Susanna from Whimsy Workshop Teaching used my free Telling Time Task cards (shown above) with her second graders, and she asked one of her students to demonstrate how to scan the QR code on the back of the task card. Just watch as Ashley explains in less than 30 seconds what to do! It's adorable, and informative, too!


Ashley doesn't tell you which app she used, but there are many free QR Code Reader apps for every device. Here's a link to a free QR Code Reader for an iPhone. Just download the app on your mobile device and touch it to open it. Hold the camera lens over the QR code, scan it, and the answer pops up! How cool is that?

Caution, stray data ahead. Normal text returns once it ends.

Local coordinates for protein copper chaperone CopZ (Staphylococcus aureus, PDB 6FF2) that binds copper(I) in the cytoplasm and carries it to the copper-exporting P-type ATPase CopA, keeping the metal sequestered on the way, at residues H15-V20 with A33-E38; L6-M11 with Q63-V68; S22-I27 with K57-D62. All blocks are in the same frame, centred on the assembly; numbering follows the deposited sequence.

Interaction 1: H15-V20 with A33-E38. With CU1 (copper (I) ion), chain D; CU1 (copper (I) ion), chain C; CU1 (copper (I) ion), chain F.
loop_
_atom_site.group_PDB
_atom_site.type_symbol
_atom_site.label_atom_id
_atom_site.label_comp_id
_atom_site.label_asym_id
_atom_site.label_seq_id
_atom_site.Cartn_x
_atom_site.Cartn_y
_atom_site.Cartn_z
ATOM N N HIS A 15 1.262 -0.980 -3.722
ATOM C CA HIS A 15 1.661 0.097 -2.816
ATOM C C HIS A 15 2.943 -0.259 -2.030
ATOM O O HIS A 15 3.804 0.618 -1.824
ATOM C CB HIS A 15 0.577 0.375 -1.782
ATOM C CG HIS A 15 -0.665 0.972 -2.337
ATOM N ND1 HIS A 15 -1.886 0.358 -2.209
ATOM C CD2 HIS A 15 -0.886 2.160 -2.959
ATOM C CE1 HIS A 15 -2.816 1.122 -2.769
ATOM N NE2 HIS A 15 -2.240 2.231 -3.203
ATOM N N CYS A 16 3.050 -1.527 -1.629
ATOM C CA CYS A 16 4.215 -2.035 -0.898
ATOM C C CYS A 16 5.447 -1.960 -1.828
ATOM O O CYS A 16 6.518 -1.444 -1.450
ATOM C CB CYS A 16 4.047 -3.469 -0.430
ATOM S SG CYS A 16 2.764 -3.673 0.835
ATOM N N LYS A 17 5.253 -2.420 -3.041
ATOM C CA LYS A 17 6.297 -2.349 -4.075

Creating Your Own QR Codes
You can create your own codes using a free QR code generator like QRStuff.com, print out the codes, and glue them to the backs of your cards.

Don't let this talk of "coding"scare you. I'm not talking about computer coding or anything technical. Just go to QRStuff.com and select the "Plain Text" option in the sidebar on the right. Type the answer into the box at the top and choose a color if you want something other than black. Your new QR code will be generated automatically, and you can copy and paste it to another document.

Test Out QR Codes with this Freebie!

If you don't want to create your own QR codes for task cards, many task card products and games now include QR codes. I created this set of Telling Time Task Cards and QR Code Answers that I'm offering for free because I want you to be able to try out QR codes without spending a cent! These items are both free when you sign up for my Candler's Classroom Connections newsletter.

Where to Find More Task Cards with QR Codes